Microsoft says Facebook Home is “remarkably” reminiscent of Windows Phone
Facebook Home is an Android add-on that’s all about putting people ahead of apps. That concept, and implementation unveiled alongside the HTC First Facebook-oriented phone, sounds awfully familiar to Frank X. Shaw, Microsoft vice president of corporate communication.
Shaw posted to the Microsoft blog that the theme of Home’s presentation yesterday was “remarkably similar to the launch event we did for Windows Phone two years ago.” He then went on to list several ways in which the ‘people first’ mantra embraced by both Microsoft and Facebook makes more sense than having a grid of app icons and communication tools with similar functions being walled off from each other. Shaw argues that Windows Phone showed how it makes more sense to integrate SMS with social media and show updates from people rather than apps, a core strategy to Facebook Home.
“Millions of Windows Phone owners have already discovered how great a phone can be when it’s designed this way, and they aren’t shy about telling their friends. Naturally, some of those friends have been pretty frustrated that they haven’t been able to get a ‘People First’ experience on their devices.
So, we understand why Facebook would want to find a way to bring similar functionality to a platform that is sadly lacking it.”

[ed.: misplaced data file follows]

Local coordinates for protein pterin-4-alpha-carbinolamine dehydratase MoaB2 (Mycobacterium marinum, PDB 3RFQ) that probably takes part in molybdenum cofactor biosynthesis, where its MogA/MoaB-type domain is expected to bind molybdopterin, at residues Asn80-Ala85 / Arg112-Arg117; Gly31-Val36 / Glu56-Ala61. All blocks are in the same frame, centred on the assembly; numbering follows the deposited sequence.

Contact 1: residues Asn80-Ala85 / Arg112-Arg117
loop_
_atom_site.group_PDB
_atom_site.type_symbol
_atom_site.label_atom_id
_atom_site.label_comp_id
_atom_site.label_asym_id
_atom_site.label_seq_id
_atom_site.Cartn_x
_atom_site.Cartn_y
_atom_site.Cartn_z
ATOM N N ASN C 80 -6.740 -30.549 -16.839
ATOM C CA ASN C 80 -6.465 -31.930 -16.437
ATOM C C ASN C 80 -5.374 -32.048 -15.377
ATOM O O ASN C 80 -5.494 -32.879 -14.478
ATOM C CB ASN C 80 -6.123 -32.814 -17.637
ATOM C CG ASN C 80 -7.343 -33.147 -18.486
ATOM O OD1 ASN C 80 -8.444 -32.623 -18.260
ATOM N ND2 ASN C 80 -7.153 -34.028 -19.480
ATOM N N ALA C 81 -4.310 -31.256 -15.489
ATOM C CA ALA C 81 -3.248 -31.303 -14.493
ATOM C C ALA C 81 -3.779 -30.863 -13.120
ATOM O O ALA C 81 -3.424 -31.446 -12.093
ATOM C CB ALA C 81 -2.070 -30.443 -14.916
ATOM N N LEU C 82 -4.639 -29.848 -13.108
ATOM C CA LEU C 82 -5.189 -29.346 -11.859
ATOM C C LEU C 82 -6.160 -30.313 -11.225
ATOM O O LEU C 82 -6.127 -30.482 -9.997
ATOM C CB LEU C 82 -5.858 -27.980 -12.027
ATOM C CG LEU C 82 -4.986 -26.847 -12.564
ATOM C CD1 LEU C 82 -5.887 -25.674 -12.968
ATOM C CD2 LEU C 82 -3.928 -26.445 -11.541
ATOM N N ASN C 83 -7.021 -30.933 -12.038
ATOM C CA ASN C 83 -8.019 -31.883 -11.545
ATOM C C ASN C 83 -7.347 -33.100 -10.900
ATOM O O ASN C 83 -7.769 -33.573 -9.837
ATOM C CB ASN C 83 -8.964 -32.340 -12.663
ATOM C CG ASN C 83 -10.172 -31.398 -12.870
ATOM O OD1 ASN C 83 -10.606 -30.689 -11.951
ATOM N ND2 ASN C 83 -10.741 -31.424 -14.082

A neutral observer can see why Shaw might feel that Facebook Home is just an attempt to deliver the same concepts introduced on Windows Phone. However, that’s a bit of an oversimplification. Facebook isn’t trying to be the all-encompassing integration of your many connections; it’s trying to be the epicenter of your many Facebook connections. Windows Phone ties into Facebook, Twitter, LinkedIn, Skype, and SMS. Facebook Home ties into Facebook and SMS. There’s no motivation for Facebook to attempt to merge your varied methods of communication or social activities. Home has some similar implementations, but it is about promoting one source and one source only, which is a direct antithesis to what Shaw suggests Windows Phone attempted to do.
Drew Bamford, AVP of user experience at HTC, found Shaw’s entire premise to be without merit. Following the publishing of Shaw’s statements, Bamford tweeted:
“Hilarious that Microsoft is claiming to have invented the people-centric phone. That was our big focus at HTC when we launched Sense in 2009.”
Shaw remains convinced that Facebook Home is just a misguided attempt to deliver the “seamless experience” already available on Windows Phone. The sad thing, for Microsoft, is that even if he is right, Facebook Home may be used by more people than Windows Phone.